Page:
“In this age, turning our backs on traditional Christianity is seen as original and a sign of free-thinking. What is truly original and a sign of free-thought is embracing tradition and love of Christ which stands in the face of this world and its idea of “values”.
The so-called Enlightenment of prior centuries has badly harmed Christians. One looks at the French Revolution and other revolutions that grew out of this movement and see how they have mocked and injured Christ. Brothers and sisters, we cannot free ourselves by breaking away from God’s hands, when we break away from God, we subject ourselves to the darkest form of slavery.
 Oh that we would give ourselves back to God! We were made for him to love Him and serve Him. When our service turns back on ourselves and becomes self satisfying, it is indeed slavery. But it is reward and preventable to be of service to Something greater. We are foolish to think we can ever break “free” of God. It is written in the Psalms “Where can I go from your Spirit. Where can I flee from your presence?” And the prophet Jeremiah did write “Shall a man be hid in secret places, and I not see him, saith the Lord? do not I fill heaven and earth, saith the Lord?”
He who made us will always be with us and any ideology which excludes Him seeks to take away our humanity and often does. Where else do we get our humanity but from Him. As did say Augustine of Hippo “Our hearts are restless, O God, untill they rest in you.”

from: http://thoughtsoflightinthedark.blogspot.com/2012/10/sunday-sermon.html

Rachel M. Gohlman is a convert to Catholicism from Evangelical Protestantism. She is the author of the “Misadventures of Cardinal Fratelli” series and is known on facebook for her apologetics work. She is a graduate from Bradley University in Peoria.

What Young Catholics Truly Want

Attention Pastors, Youth Pastors, Music Directors, Deacons and Catechists:

I have oft heard the complaint from you that “The young people aren’t interested in Catholic faith, they don’t come to Mass and they don’t volunteer to sing, lector or help with ministries…it seems there is little hope these days!”
I’ve come to tell you, there is hope! The young people can be drawn to Catholic faith, Mass, choir and any church-related ministry. You can get them interested!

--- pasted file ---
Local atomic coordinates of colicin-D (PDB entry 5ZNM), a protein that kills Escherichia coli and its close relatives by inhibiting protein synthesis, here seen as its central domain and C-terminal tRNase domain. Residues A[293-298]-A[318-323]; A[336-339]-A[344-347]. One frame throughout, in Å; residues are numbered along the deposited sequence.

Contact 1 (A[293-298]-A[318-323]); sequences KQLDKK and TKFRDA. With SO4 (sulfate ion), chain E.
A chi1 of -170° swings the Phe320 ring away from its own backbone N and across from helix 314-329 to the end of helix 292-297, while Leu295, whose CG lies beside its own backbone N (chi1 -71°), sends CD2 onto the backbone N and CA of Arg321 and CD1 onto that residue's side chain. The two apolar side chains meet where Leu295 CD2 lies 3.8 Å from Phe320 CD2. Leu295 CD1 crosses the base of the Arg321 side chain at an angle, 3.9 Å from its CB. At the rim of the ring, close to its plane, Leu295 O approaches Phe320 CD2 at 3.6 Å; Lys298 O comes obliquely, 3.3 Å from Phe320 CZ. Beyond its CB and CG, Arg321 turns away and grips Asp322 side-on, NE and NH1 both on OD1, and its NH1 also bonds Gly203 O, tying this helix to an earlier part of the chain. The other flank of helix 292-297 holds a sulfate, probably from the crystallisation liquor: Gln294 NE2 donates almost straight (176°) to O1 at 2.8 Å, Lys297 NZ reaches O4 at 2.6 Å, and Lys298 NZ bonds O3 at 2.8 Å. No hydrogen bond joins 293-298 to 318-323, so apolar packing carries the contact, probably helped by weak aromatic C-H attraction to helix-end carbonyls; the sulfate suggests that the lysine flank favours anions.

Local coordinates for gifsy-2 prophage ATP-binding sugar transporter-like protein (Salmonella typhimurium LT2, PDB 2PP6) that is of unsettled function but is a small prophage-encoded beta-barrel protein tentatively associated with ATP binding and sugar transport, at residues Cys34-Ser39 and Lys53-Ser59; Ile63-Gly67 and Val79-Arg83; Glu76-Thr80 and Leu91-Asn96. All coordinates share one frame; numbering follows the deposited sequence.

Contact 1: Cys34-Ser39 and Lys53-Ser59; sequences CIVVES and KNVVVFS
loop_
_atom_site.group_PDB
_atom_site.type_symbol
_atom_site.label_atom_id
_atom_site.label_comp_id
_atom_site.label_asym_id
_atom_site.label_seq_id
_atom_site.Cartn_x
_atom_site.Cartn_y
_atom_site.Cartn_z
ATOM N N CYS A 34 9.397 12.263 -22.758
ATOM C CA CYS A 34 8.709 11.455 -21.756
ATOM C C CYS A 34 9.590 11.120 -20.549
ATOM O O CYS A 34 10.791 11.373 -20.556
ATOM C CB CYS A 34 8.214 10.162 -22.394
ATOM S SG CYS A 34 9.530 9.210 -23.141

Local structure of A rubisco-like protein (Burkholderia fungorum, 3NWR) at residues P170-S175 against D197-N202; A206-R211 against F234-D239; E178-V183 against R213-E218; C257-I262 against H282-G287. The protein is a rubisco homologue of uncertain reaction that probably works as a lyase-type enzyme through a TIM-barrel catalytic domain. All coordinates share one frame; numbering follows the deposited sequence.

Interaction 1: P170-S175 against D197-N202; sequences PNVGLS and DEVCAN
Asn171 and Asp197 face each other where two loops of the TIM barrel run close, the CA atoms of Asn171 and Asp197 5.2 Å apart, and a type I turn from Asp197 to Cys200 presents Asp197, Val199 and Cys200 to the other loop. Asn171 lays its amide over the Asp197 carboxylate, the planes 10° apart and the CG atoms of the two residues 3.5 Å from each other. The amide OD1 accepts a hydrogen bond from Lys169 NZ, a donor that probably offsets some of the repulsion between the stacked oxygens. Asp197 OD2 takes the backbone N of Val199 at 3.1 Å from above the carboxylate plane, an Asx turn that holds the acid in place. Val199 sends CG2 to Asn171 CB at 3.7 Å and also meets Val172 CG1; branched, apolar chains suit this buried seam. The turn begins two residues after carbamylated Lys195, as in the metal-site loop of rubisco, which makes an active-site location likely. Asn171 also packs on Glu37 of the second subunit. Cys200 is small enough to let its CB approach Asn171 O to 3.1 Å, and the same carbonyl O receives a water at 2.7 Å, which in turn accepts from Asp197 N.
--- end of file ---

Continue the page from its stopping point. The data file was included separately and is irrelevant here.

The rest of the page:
The Problem:

Frequently, young Catholics feel ignored, not that they aren’t being pampered or praised or given special attention, I mean they are trying to tell you exactly what they like, what they expect from the Church, what they are yearning for deep in their souls… but you simply aren’t listening.
I am in my twenties, part of the tail end of what they call “the John Paul II generation” I came into the Catholic Church just as John Paul II went out. My RCIA class was on fire for faith, for learning and for yearning. We did homework, read our catechism, got on the internet, immersed ourselves in it all! The parish that nurtured this crop of oncoming-converts was steeped in reverence and awe for tradition. Not just going through motions and singing empty songs. On Ash-Wednesday, we proudly explained the odd mark on our heads, we debated Protestants on the Bible, we learned basic prayers- in Latin AND English. Sunday night Mass ensued in candlelit splendor, amidst clouds of incense and to the tune of Laudate Dominum. You could never look at these young people and say “They just don’t care”.
After RCIA and graduation, I returned home and attended what you’d call your average parish church. I descended from a world of splendor to bare walls, hurried Masses and barebones hymns. Still fervent in the sacraments, the Eucharist and the Early Church Fathers, I lived on. Come 2012, I attend a parish in central Florida. Art covered the walls, thank God, but it was rather bare art. Mass was still hurried and hymns still barebones. Something however was very familiar: no Latin during Ordinary time, nor during Advent, nor during Lent, no incense, no Laudate Dominum.